Pay up or pay the penalty, was the message from county manager Billy McEvoy, in relation to the household charge which he referred to as a ‘fact of life’ and now part of the ‘law of the land’.
At this month’s meeting of South Tipperary County Council the controversial €100 charge, brought in this year as an interim measure before a more progressive property tax is to be introduced at a later date, sparked further debate. Mr. McEvoy said that the charge must be paid and if householders refuse to do so they will face severe penalties. He also highlighted the impact that non-payment would have on the services offered by local authorities. While the money is collected centrally, it will be distributed locally, he explained. “This is very important from the point of view of the local authority. Exchequer funding to the Local Government Fund has been replaced by income of the household charge and if that is not realised then it will have implications on local authority funding.
“Roads, street sweeping, water services, that is what the charge will go towards, as well as supporting our festivals, libraries, museums, sports partnerships and our heritage,” he said.
“The charge is due and it is a fact of life. If it is not paid, there will be penalties.” For example, he highlighted, a 10% penalty will be added after six months late; 20% will be added if the delay is between six and 12 months; and a penalty of 30% will be imposed if the delay is greater than 12 months. As well as these late payment penalties, a 1% interest charge will be added per month. So if you are 12 months late paying the charge, it will end up costing you €142 instead of €100.
It is envisaged that the household charge will bring in approximately €160 million in revenue this year, with 1.6 million households nationwide expected to pay, but up to February 1, one month after its introduction, just over 68,000 households had registered. Mr. McEvoy was unable to answer specifics about the number of households in South Tipperary that had registered and paid the charge but it is expected that income from the charge will make up about 15% of South Tipperary County Council’s Local Government Fund - that is approximately €2.5 million.
Mr McEvoy acknowledged the slow uptake of payments so far and said that as well as online, a method chosen by 80% of those who had paid, people can now pay at the offices of Clonmel Borough Council, Tipperary Town Council, Carrick-on-Suir Town Council and Cashel Town Council as well as the Cahir area office. People have been able to pay at the County Council offices in Clonmel since the introduction of the charge. Mr. McEvoy said that they anticipated a significant increase in payments as the March 31 deadline approaches, so these offices have been added to cater for this.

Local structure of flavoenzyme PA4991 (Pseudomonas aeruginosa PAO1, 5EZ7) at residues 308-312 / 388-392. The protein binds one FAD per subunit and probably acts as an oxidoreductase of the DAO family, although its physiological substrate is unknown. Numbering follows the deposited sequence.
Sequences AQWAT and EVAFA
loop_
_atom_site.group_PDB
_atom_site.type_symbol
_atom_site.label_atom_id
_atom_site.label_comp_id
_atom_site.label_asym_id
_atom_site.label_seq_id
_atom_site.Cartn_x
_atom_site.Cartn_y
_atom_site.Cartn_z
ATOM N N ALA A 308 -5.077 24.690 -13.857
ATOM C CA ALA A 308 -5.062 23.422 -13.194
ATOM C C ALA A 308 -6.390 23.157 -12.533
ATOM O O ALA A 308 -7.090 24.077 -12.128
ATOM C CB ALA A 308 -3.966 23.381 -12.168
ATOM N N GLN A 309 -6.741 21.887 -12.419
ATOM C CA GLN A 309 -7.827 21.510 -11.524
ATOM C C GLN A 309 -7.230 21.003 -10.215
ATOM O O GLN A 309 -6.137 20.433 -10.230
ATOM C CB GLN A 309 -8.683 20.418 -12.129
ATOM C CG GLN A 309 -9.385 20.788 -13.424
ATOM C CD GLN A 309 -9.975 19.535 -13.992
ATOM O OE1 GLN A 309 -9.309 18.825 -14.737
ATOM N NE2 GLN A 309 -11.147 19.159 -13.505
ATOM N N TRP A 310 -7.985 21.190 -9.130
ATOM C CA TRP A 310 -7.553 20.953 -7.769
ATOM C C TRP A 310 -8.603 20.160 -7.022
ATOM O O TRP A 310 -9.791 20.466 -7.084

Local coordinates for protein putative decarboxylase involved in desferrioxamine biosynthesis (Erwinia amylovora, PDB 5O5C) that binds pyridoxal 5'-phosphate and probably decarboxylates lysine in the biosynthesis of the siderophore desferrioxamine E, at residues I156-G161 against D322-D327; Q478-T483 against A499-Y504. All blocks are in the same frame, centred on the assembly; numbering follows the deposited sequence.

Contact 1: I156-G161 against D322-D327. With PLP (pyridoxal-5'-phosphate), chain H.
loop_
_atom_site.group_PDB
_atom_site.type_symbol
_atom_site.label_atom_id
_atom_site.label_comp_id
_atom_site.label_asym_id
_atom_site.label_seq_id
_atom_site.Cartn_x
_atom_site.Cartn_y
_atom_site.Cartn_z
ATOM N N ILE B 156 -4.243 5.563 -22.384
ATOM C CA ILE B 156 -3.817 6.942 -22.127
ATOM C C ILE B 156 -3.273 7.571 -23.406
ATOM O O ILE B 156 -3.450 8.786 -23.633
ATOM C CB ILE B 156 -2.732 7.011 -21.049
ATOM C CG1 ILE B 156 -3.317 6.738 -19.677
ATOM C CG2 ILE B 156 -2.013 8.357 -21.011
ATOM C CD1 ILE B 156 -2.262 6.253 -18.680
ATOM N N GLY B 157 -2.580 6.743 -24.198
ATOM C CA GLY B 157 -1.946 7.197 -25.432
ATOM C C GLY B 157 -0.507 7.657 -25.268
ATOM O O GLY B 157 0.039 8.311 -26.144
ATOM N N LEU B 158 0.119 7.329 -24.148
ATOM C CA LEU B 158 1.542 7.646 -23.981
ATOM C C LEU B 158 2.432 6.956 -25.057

Despite proclamations to the contrary by the two Workers and Unemployed Action Group (WUAG) members, Cllrs Billy Shoer and Pat English - who vehemently oppose the charge - most council members were of the view that it was a necessary payment.
Cllr English will not pay the charge and said that he will go to jail if it came to it. And Cllr Shoer said that just because someone in Germany says that it is the law, doesn’t mean that we should say ‘Heil Hitler’. Making the point that we have a democratic right to oppose the tax, he said: “We are not sheep, we are Irish men who fought to be able to say no.”
But addressing Cllr English, Cllr Tom Acheson said that he would have expected that kind of thing from him.
“You have always been looking for a spread in the tax base, here we are trying to do that and you are encouraging people to break the law.” “This has more to do with Seamus Healy’s re-election campaign than paying a tax. I am disappointed with you, no one wants to pay this charge but if you have a better idea then tell us,” he said.
Cllr Eddie O’Meara said that if anyone comes to him looking for advice on whether to pay the charge, he is advising them to pay and said that any public representative who says to do otherwise is acting irresponsibly.
Cllr Darren Ryan agreed saying that this money will keep the county open and with services provided.
“It is that money that will keep the streets clean and the grass cut, yes nobody wants to pay tax but we have to be real,” he said, pointing out that there are exemptions to the charge.
Cllr Sylvia Cooney Sheehan however said that she felt that the €100 charge is not spread evenly.
“We know there are exemptions and waivers and we will always have them, but they don’t protect the people who have defaulted on their mortgage. They are surviving so badly, why are they not exempt? “The Councils are exempt from paying the charge, people living in council-owned houses do not have to pay the charge, even though there may be four wages in one of those houses, they won’t have to pay,” she said.
“I am so sick of this unfair tax, people are losing their homes, yet are being told that they can’t be exempt because they are a property owner.” Cllr Ryan immediately retorted saying the fully empathised with Cllr Cooney Sheehan but said that he believed that her comment about people living in council-owned properties was very unfair.
“They are paying their way, paying their taxes and paying their rent to the local authority and it is unfair to say that people in council houses are getting everything for free,” he said. But Cllr Cooney Sheehan clarified that she had never said that and was simply making the point that people who have defaulted on mortgages are still expected to pay the charge.